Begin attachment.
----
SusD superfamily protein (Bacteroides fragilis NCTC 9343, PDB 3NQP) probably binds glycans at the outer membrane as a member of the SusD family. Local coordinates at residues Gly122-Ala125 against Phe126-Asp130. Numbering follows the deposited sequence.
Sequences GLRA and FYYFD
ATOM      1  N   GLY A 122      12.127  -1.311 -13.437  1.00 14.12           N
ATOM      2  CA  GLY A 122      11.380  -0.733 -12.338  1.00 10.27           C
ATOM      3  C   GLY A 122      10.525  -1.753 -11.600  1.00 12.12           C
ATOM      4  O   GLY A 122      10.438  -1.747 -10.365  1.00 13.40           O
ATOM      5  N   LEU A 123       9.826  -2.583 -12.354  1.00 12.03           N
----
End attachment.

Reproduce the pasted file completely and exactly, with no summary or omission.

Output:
SusD superfamily protein (Bacteroides fragilis NCTC 9343, PDB 3NQP) probably binds glycans at the outer membrane as a member of the SusD family. Local coordinates at residues Gly122-Ala125 against Phe126-Asp130. Numbering follows the deposited sequence.
Sequences GLRA and FYYFD
ATOM      1  N   GLY A 122      12.127  -1.311 -13.437  1.00 14.12           N
ATOM      2  CA  GLY A 122      11.380  -0.733 -12.338  1.00 10.27           C
ATOM      3  C   GLY A 122      10.525  -1.753 -11.600  1.00 12.12           C
ATOM      4  O   GLY A 122      10.438  -1.747 -10.365  1.00 13.40           O
ATOM      5  N   LEU A 123       9.826  -2.583 -12.354  1.00 12.03           N